31: Ismalia arrives and daddy tells her about the new wedding plans. At first she begs him for more time, trying to stall the nuptials until she can go through the wedding ceremony with the ghost of Oscar (although how this isn’t is total con is beyond me). Two minutes later  Ulrico has Blondello brought in. He is thrilled over this fortunate (for him) turn of events amid hints of Norma. Two minutes after this the male chorus is agreeable to the new wedding plans but Ismalia can not help but think of Oscar. She gets Ulrico to postpone the wedding to Blondello by one day so her ceremony with Oscar can happen *.

35: Ismalia contemplates. The chorus follows her around in what is probably the most dramatically effective moment in the scene **. For a couple of seconds the music rises to a higher level than the rest of the score.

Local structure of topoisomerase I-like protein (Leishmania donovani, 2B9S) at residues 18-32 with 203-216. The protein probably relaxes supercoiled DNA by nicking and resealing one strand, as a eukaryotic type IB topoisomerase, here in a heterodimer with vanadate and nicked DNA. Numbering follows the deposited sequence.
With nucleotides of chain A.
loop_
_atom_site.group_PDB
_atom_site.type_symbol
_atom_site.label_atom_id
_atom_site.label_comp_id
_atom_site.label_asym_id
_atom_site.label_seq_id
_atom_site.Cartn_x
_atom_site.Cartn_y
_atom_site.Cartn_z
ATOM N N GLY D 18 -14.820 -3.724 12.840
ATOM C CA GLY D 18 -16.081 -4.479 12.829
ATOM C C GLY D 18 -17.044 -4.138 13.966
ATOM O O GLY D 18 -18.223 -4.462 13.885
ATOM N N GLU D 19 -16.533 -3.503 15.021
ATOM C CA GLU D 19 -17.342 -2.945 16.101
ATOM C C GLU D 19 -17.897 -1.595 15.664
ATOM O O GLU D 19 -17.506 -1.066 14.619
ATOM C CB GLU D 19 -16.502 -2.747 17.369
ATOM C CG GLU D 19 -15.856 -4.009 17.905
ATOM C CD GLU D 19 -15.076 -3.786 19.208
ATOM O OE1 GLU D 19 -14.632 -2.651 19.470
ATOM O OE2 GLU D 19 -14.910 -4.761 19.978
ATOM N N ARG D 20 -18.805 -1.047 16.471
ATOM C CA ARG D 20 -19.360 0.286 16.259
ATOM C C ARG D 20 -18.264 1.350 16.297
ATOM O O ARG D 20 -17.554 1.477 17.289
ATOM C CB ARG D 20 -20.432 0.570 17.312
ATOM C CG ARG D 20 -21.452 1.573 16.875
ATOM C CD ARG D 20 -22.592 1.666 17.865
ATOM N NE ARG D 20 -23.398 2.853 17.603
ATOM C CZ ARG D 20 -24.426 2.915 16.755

Scene 3: The ruins of the Abbey Gissor, a witches festival about to take place.

37: The witches are ready for their festivities with an odd chorus *.

40: Argea goes into her plan for revenge which seems to consist in interrupting the lovers’ vows with a violent storm *.

44: The witches disperse as Ismalia shows up and calls upon Oscar to appear in some brooding recitative which then blooms into a rather sweet little aria **.